The Materiality of Materials and Artefacts Used in Science Classrooms

  • Kathrin Otrel-CassEmail author
  • Bronwen Cowie
Part of the Cultural Studies of Science Education book series (CSSE, volume 18)


In this chapter we are interested in problematizing the notion of material and materiality and what this may mean for teaching in science. We are interested in doing this because science frequently uses and produces explanations that are different from common observations. In science education a variety of materials are used for different purposes, starting from the mundane objects such as tables and chalkboards to more specific materials, including those that bridge understanding, simulate unobservable phenomena and/or reproduce natural processes (at times by reducing the variables that are involved in their natural occurrence). The challenge in thinking with materials or artefacts is that ‘to live, humans need to interpret the world reductively as a series of fixed objects….material denotes some stable or rock-bottom reality’ (Bennett J: Vibrant matter: a political ecology of things. Duke University Press, Durham, 2009 p. 58, emphasis by original author). What Bennett refers to is the concreteness that materials and artefacts carry which ground thinking, talking or experiencing the world.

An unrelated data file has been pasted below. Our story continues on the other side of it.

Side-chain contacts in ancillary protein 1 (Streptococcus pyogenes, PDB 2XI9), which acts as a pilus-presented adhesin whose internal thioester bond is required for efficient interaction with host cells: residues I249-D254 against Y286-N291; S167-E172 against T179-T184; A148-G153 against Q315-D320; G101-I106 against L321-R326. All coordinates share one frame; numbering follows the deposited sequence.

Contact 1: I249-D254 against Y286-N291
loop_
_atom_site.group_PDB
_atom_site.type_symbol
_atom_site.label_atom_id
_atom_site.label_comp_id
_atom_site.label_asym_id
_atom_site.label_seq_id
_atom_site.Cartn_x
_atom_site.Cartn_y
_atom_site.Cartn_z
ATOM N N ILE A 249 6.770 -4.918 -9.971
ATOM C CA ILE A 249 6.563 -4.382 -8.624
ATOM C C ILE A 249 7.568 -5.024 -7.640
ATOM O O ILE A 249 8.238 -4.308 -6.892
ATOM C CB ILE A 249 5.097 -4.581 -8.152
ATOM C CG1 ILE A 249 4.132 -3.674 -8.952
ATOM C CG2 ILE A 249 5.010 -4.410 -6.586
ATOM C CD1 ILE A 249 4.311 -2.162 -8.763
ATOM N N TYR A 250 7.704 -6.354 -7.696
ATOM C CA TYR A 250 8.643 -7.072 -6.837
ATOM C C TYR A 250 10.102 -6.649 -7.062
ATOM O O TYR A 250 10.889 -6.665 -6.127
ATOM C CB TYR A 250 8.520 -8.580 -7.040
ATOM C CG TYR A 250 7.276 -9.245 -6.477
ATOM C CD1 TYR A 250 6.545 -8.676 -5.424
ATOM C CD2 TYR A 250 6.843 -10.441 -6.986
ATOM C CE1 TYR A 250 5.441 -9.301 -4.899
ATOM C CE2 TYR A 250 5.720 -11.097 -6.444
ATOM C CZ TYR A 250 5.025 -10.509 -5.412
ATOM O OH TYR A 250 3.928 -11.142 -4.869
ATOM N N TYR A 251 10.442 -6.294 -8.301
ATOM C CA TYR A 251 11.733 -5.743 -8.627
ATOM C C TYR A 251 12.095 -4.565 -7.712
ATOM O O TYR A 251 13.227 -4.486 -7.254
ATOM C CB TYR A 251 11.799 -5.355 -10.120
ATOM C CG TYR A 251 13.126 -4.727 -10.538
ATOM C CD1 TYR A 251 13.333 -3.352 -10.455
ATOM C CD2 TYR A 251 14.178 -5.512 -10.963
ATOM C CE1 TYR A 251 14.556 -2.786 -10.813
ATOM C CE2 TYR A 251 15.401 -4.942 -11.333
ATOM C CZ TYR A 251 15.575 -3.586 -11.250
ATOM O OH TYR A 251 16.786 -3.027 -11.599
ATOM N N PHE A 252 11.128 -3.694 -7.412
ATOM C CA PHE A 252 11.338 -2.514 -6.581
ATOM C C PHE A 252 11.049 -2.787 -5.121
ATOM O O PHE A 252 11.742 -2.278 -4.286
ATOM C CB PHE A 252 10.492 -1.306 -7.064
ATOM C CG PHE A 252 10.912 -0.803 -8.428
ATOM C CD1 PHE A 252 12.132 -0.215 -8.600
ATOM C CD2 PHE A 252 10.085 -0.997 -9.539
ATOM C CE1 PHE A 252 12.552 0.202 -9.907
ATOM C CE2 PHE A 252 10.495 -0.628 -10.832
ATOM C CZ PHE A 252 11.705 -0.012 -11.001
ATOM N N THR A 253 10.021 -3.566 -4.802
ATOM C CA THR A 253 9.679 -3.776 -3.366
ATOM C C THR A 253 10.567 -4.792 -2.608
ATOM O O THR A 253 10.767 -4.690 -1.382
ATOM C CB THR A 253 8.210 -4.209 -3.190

We acknowledge the contributions of the project teachers and their students and the funding through the Teaching and Learning Research Initiative managed by the New Zealand Council for Educational Research.


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© Springer Nature Switzerland AG 2019

Authors and Affiliations

  1. 1.Aalborg UniversityAalborgDenmark
  2. 2.Universityof GrazGrazAustria
  3. 3.The University of WaikatoHamiltonNew Zealand

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